I am currently reading my way through a long list of science fiction and fantasy titles. (http://www.npr.org/2011/08/07/138938145/science-fiction-and-fantasy-finalists if you are interested in the list).
When a beautiful, aspiring writer strides into the East Village bookstore where Joe Goldberg works, he does what anyone would do: he Googles the name on her credit card.
There is only one Guinevere Beck in New York City. She has a public Facebook account and Tweets incessantly, telling Joe everything he needs to know: she is simply Beck to her friends, she went to Brown University, she lives on Bank Street, and she’ll be at a bar in Brooklyn tonight—the perfect place for a “chance” meeting.
As Joe invisibly and obsessively takes control of Beck’s life, he orchestrates a series of events to ensure Beck finds herself in his waiting arms. Moving from stalker to boyfriend, Joe transforms himself into Beck’s perfect man, all while quietly removing the obstacles that stand in their way—even if it means murder.
I believe that this is the first book that I’ve encountered written in the second person. It felt awkward at first, but I was soon so immersed in the story that it ceased to matter.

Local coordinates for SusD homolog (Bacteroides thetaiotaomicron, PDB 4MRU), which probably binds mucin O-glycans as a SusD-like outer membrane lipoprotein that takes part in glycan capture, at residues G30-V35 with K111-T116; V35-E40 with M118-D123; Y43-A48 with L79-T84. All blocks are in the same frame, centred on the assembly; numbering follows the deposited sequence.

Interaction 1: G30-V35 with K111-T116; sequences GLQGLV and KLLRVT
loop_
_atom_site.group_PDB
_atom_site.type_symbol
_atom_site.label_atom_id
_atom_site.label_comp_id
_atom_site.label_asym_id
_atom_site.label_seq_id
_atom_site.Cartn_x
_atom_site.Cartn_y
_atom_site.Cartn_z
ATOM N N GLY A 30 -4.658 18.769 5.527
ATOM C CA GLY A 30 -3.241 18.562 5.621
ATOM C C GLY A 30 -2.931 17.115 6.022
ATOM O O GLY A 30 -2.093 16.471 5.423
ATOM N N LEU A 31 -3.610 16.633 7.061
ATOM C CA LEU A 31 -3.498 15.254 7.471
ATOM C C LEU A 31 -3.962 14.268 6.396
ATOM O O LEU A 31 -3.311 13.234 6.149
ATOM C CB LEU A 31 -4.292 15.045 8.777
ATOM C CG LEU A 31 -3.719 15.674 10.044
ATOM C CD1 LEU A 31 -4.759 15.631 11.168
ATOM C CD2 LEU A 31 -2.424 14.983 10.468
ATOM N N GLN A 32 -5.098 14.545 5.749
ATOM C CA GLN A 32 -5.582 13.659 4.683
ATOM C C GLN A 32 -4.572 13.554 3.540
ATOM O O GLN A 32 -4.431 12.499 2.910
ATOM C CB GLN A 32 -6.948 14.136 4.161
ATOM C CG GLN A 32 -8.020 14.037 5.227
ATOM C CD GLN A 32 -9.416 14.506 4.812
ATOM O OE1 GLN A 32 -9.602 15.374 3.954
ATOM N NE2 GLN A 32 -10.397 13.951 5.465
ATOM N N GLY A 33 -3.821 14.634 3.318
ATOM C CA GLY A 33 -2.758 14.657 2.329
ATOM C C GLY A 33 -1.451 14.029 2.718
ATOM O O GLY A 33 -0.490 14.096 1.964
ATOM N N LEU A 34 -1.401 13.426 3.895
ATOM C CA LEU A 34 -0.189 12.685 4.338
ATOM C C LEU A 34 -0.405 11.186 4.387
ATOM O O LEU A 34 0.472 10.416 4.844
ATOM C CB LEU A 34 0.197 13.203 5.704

It is also unusual to be able to identify with a male stalker, but I found myself reluctantly doing that as well. The author managed to get inside his skin in a very believable way. I was also amused when he remembered his previous “girlfriend” (whom he had murdered) and her name was Caroline (the same as the author). I appreciated that darkly humourous detail.
I’ve read a bit of non-fiction about stalking, and this novel conformed very well to known behaviour of such people. To some extent I thought that Joe may be a bit more social than most stalkers, but he was also described by other characters as “intense” and his obvious disdain for those that he considered less intelligent was right on the button, as was his ability to lie without compunction and to make up stories on the fly.
In this instance, Joe chose a woman who gives his a run for his money—she is a conscience-free narcissist herself and leads him a merry chase.
Not recommended for those who have ever been pursued by the obsessed.